OKLAHOMA CITY — Many new state workers would have 401(k)-style retirement plans rather than traditional public employee pension plans under a measure the Oklahoma House passed on Tuesday.
The House approved the measure 57-42 and sent it to the state Senate, which has already passed similar legislation. House members also voted 90-0 for a bill that would give many state workers their first pay raise in seven years and revamp state worker compensation. Legislative leaders have said the measure is intertwined with the pension overhaul bill.
Under the bill by Rep. Randy McDaniel, R-Edmond, state workers hired after Nov. 1, 2015, who are part of the Oklahoma Public Employee Retirement System would be shifted from the current defined-benefit pension plan to the 401(k)-style defined-contribution plan.
New state employees would contribute at least 3 percent of their salaries for retirement and the state would match employee contributions up to 7 percent. Current state employees would remain under the old system and the bill would not affect current retirees or public safety employees like police officers and firefighters.
Supporters say the bill will help reduce the estimated $11.6 billion in unfunded liability in the state's public pension systems and allow employees to take their retirement plans with them if they leave state service for the private sector.
"We are adding mobility and portability," McDaniel said. "This is talking about freedom, freedom for the individual."
McDaniel said the state will allocate about $820 million this year to address unfunded pension debt. He said his bill will free millions of dollars that could be used for higher salaries for state employees, education and transportation.
"Oklahoma faces a pension crisis," said House Speaker Jeff Hickman, R-Fairview. "Service and hard work should be compensated, and our state employees and taxpayers deserve a system that is modern, efficient and sustainable."
But opponents expressed concern that eliminating the traditional pension system will make saving for retirement more uncertain for state workers.
"This argument boils down to risk," said Rep. James Lockhart, D-Heavener. He said employees who invest their retirement savings in stocks could have their retirement wiped out in a stock market crash.
"How much risk are we willing to expose out state employees to?" Lockhart said. "Our job should be to lift people out of poverty and not place them in it."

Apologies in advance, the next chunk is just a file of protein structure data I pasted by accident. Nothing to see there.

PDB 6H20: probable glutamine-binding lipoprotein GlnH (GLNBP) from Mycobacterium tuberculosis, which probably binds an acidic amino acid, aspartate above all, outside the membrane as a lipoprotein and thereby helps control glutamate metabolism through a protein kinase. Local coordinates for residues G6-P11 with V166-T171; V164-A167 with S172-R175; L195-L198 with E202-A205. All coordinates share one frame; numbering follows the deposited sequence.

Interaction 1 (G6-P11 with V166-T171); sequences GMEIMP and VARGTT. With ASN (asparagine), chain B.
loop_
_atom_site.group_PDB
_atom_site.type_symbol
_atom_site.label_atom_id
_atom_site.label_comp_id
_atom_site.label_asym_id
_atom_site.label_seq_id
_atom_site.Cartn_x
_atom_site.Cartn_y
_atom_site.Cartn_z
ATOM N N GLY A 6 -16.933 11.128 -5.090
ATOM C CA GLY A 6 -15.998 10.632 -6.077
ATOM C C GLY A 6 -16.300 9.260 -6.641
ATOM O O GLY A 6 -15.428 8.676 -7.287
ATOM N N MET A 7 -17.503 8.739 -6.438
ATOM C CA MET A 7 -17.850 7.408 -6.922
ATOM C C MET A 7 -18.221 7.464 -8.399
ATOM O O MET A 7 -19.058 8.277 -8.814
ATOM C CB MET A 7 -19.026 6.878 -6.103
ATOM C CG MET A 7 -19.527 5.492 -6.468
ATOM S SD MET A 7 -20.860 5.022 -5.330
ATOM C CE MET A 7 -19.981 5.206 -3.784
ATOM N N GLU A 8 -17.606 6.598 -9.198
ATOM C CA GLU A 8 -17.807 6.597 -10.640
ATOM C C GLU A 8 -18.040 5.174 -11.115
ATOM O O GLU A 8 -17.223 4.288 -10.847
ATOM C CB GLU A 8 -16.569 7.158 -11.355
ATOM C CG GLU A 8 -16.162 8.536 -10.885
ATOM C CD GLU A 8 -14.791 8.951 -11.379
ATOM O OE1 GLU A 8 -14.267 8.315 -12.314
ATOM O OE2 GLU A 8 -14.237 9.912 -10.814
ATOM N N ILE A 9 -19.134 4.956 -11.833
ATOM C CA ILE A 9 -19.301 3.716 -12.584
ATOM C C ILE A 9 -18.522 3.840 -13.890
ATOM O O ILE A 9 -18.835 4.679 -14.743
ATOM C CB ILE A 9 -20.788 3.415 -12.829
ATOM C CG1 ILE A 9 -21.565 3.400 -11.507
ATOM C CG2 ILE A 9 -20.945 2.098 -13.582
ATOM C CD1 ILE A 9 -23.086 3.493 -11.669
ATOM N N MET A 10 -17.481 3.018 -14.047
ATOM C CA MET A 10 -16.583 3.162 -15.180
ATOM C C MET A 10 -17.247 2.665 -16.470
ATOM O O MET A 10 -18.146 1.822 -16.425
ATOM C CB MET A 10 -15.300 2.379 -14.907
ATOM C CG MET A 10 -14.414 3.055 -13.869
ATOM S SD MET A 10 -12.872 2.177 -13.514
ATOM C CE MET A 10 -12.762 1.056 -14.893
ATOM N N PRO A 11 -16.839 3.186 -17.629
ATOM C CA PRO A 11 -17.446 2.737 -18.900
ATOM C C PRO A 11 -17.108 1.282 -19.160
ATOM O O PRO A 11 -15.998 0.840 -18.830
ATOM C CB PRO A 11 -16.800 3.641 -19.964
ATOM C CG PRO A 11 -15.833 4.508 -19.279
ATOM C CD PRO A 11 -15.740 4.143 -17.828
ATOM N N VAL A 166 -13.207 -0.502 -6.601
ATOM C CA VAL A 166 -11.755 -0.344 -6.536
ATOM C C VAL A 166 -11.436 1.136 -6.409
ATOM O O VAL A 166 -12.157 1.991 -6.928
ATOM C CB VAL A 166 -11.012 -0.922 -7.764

Rep. Kevin Matthews, D-Tulsa, characterized defined contribution plans as "casino-type retirement" that is analogous to gambling.
"This is a retirement system, not an investment," said Rep. Richard Morrissette, D-Oklahoma City.
Rep. Mike Brown, D-Tahlequah, said proposals to replace traditional retirement plans with 401(k)-style plans are being supported by private fund managers who stand to profit from the new system.
"There's profits to be made out there," Brown said. "The employees will profit in their pension system if we leave it alone."
The state worker salary bill would set aside 3 percent of the previous fiscal year's payroll costs for salary adjustments each year and give the Office of Management Enterprise Services authority to set pay structures and determine if targeted adjustments are needed.
Its author, Rep. Leslie Osborn, R-Mustang, said it will provide initial raises to the state's lowest-paid workers, including corrections, human services and public safety workers, at a cost of about $40 million.
State worker salaries are about 20 percent below comparable jobs in the competitive labor market. The measure would boost salaries to 90 percent of private-sector pay over four years.
Oklahoma Public Employees Association Executive Director Sterling Zearley said he is excited that state worker pay has become a priority in the House.
"The Oklahoma Legislature must improve state employee salaries this year if it wants the people of Oklahoma to continue to receive quality services from our state employees," Zearley said.